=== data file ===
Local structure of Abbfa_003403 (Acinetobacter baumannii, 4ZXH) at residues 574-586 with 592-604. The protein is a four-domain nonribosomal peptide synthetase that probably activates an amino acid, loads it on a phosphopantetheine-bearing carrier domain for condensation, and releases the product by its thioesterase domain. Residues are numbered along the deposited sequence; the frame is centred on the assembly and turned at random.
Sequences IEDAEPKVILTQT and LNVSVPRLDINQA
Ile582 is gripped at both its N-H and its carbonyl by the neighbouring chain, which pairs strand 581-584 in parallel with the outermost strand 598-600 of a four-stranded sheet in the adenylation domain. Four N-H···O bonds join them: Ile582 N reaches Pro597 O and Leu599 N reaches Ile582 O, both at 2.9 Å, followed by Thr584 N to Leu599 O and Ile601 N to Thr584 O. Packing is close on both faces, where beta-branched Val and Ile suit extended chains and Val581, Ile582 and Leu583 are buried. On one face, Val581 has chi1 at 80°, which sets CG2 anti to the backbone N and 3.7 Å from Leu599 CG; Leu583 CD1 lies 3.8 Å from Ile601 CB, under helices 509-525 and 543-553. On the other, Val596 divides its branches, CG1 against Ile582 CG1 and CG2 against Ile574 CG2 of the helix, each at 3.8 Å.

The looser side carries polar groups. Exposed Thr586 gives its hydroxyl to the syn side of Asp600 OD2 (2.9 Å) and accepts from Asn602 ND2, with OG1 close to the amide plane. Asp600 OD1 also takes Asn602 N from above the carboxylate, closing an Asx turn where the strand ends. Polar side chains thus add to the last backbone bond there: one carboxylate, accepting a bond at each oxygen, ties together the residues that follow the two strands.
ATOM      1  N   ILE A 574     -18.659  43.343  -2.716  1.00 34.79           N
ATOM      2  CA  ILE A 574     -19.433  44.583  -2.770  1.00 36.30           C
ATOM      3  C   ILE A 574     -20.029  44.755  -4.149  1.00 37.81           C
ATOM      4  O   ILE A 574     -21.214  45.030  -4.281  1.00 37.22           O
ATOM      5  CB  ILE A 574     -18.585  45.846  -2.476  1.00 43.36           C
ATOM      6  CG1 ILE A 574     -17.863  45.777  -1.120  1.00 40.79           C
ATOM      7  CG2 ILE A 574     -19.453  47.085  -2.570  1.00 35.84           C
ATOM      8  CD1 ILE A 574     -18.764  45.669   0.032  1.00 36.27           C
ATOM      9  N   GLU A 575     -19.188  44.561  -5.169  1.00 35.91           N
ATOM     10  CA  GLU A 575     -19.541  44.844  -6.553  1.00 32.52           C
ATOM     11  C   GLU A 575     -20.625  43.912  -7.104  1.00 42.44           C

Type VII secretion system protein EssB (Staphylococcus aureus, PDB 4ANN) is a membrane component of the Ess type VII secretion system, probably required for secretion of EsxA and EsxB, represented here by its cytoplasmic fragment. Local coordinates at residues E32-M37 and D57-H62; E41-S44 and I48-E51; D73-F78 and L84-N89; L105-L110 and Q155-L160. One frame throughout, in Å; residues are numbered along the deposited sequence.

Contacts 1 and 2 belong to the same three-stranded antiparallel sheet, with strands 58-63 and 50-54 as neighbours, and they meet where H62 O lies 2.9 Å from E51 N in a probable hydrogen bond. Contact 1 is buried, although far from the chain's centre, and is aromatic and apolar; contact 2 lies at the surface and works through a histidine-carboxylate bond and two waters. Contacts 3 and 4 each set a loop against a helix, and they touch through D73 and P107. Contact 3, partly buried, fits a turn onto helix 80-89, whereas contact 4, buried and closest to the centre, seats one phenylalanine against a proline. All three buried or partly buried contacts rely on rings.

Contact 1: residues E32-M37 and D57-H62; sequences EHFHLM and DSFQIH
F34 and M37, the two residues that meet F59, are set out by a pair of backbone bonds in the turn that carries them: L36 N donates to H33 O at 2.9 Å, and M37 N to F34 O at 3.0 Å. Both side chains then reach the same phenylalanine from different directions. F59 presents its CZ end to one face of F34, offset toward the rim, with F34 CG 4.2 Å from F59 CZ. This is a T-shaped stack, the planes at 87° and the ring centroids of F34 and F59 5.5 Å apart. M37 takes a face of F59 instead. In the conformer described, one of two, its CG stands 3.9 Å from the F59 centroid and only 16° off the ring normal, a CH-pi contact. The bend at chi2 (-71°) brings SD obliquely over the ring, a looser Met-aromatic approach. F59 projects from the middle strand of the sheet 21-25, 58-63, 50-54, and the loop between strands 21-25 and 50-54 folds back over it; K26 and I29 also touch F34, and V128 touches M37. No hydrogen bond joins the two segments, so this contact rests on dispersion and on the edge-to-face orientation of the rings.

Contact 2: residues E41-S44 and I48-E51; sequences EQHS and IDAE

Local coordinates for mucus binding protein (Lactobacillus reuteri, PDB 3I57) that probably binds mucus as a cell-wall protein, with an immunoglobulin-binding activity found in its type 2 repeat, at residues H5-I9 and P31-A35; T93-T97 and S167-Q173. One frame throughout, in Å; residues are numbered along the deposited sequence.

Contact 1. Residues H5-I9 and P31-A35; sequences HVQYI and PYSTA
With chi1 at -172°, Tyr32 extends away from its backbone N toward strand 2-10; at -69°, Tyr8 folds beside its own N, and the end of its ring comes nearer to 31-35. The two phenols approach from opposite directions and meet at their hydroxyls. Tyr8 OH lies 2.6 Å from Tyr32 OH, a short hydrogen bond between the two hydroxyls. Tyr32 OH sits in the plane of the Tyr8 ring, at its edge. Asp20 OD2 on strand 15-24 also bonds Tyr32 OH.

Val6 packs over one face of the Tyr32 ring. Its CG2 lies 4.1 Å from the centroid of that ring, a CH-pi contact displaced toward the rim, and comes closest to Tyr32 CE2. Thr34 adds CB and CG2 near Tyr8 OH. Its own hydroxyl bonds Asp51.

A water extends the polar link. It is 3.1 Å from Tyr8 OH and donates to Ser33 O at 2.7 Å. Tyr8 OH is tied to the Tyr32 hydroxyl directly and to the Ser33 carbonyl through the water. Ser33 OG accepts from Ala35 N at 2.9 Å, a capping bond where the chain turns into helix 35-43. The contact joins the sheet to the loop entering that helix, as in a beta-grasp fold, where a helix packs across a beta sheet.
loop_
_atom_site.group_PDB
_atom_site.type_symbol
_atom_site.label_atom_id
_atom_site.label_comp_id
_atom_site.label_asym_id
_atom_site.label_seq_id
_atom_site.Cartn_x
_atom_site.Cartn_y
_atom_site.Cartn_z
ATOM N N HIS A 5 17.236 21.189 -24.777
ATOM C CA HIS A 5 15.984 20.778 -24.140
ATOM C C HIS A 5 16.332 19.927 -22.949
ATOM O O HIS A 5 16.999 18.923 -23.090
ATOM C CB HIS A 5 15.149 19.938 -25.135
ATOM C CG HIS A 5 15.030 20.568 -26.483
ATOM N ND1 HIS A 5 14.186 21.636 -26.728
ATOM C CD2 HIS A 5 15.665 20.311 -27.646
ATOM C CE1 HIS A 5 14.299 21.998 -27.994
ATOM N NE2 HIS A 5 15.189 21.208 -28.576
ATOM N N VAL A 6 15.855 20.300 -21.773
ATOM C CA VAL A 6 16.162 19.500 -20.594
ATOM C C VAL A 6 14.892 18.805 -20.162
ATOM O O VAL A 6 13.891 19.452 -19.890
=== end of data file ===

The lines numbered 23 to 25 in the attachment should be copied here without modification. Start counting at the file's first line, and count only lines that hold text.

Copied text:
With chi1 at -172°, Tyr32 extends away from its backbone N toward strand 2-10; at -69°, Tyr8 folds beside its own N, and the end of its ring comes nearer to 31-35. The two phenols approach from opposite directions and meet at their hydroxyls. Tyr8 OH lies 2.6 Å from Tyr32 OH, a short hydrogen bond between the two hydroxyls. Tyr32 OH sits in the plane of the Tyr8 ring, at its edge. Asp20 OD2 on strand 15-24 also bonds Tyr32 OH.

Val6 packs over one face of the Tyr32 ring. Its CG2 lies 4.1 Å from the centroid of that ring, a CH-pi contact displaced toward the rim, and comes closest to Tyr32 CE2. Thr34 adds CB and CG2 near Tyr8 OH. Its own hydroxyl bonds Asp51.

A water extends the polar link. It is 3.1 Å from Tyr8 OH and donates to Ser33 O at 2.7 Å. Tyr8 OH is tied to the Tyr32 hydroxyl directly and to the Ser33 carbonyl through the water. Ser33 OG accepts from Ala35 N at 2.9 Å, a capping bond where the chain turns into helix 35-43. The contact joins the sheet to the loop entering that helix, as in a beta-grasp fold, where a helix packs across a beta sheet.